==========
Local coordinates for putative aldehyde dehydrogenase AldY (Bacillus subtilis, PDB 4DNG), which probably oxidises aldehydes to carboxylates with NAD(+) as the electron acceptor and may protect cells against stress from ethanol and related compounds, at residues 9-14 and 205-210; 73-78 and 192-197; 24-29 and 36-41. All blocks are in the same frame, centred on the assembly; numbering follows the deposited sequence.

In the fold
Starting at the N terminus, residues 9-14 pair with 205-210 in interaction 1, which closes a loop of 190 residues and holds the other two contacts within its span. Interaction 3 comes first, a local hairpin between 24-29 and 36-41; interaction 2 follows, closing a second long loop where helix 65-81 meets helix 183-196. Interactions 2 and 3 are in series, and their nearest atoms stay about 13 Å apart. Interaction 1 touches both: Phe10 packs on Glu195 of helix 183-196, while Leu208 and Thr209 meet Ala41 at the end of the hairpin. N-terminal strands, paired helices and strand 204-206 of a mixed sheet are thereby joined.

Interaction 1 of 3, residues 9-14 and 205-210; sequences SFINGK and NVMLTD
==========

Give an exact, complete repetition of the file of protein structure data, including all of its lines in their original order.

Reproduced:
Local coordinates for putative aldehyde dehydrogenase AldY (Bacillus subtilis, PDB 4DNG), which probably oxidises aldehydes to carboxylates with NAD(+) as the electron acceptor and may protect cells against stress from ethanol and related compounds, at residues 9-14 and 205-210; 73-78 and 192-197; 24-29 and 36-41. All blocks are in the same frame, centred on the assembly; numbering follows the deposited sequence.

In the fold
Starting at the N terminus, residues 9-14 pair with 205-210 in interaction 1, which closes a loop of 190 residues and holds the other two contacts within its span. Interaction 3 comes first, a local hairpin between 24-29 and 36-41; interaction 2 follows, closing a second long loop where helix 65-81 meets helix 183-196. Interactions 2 and 3 are in series, and their nearest atoms stay about 13 Å apart. Interaction 1 touches both: Phe10 packs on Glu195 of helix 183-196, while Leu208 and Thr209 meet Ala41 at the end of the hairpin. N-terminal strands, paired helices and strand 204-206 of a mixed sheet are thereby joined.

Interaction 1 of 3, residues 9-14 and 205-210; sequences SFINGK and NVMLTD